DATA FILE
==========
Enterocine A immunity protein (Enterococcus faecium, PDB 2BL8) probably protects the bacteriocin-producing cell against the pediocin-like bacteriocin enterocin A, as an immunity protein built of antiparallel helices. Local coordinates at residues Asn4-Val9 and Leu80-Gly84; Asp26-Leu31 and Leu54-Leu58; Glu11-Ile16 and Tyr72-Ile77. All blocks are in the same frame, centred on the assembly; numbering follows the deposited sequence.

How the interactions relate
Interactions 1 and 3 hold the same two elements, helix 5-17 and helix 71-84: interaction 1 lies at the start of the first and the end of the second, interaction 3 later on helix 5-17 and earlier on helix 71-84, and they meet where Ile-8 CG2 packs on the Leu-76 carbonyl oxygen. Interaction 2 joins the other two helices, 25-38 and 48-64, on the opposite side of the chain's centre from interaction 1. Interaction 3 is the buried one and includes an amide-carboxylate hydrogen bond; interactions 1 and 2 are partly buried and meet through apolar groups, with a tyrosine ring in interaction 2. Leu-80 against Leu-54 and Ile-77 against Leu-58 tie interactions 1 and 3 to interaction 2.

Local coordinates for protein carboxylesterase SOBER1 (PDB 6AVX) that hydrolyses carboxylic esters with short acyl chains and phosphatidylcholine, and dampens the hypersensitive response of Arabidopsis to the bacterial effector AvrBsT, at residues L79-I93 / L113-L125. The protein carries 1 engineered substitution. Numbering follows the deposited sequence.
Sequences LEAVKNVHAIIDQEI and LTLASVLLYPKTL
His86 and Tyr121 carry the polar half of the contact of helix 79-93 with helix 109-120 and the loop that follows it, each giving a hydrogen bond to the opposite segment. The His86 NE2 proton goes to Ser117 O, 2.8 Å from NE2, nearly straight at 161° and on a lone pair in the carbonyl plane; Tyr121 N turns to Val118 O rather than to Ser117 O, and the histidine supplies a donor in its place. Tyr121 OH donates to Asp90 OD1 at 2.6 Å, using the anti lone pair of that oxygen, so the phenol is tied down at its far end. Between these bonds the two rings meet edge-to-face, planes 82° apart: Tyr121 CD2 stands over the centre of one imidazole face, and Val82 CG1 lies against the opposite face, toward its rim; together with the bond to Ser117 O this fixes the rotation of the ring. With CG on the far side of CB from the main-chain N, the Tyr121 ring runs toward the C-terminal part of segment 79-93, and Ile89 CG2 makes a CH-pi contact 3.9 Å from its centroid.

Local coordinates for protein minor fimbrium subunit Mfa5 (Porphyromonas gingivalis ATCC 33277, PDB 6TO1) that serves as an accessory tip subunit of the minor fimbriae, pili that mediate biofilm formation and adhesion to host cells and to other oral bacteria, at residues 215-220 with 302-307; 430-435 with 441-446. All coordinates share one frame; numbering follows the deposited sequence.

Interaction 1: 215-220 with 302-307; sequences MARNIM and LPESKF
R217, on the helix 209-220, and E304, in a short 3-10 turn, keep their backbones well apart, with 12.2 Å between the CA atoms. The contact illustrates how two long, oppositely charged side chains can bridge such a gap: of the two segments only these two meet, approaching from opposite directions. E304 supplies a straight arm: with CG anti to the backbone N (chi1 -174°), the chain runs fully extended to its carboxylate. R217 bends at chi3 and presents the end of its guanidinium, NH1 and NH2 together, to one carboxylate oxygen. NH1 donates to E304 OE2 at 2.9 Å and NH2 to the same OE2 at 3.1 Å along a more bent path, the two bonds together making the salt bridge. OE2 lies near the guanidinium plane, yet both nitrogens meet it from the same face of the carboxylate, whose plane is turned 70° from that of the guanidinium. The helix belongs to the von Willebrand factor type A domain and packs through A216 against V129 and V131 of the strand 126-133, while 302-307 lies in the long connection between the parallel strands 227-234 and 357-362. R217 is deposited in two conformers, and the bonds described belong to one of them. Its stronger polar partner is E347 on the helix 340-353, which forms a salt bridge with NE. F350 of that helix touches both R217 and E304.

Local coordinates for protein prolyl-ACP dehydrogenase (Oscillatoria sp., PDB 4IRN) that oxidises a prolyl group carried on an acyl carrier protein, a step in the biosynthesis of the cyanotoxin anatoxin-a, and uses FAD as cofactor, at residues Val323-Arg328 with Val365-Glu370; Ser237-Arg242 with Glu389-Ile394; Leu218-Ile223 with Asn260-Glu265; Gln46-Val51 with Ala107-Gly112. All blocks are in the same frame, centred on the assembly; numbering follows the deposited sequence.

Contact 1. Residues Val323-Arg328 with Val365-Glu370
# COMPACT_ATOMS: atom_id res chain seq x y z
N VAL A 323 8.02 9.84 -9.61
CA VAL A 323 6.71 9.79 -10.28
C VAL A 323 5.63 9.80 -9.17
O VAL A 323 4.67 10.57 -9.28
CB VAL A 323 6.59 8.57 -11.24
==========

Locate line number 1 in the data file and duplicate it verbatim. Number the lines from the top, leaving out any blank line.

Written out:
Enterocine A immunity protein (Enterococcus faecium, PDB 2BL8) probably protects the bacteriocin-producing cell against the pediocin-like bacteriocin enterocin A, as an immunity protein built of antiparallel helices. Local coordinates at residues Asn4-Val9 and Leu80-Gly84; Asp26-Leu31 and Leu54-Leu58; Glu11-Ile16 and Tyr72-Ile77. All blocks are in the same frame, centred on the assembly; numbering follows the deposited sequence.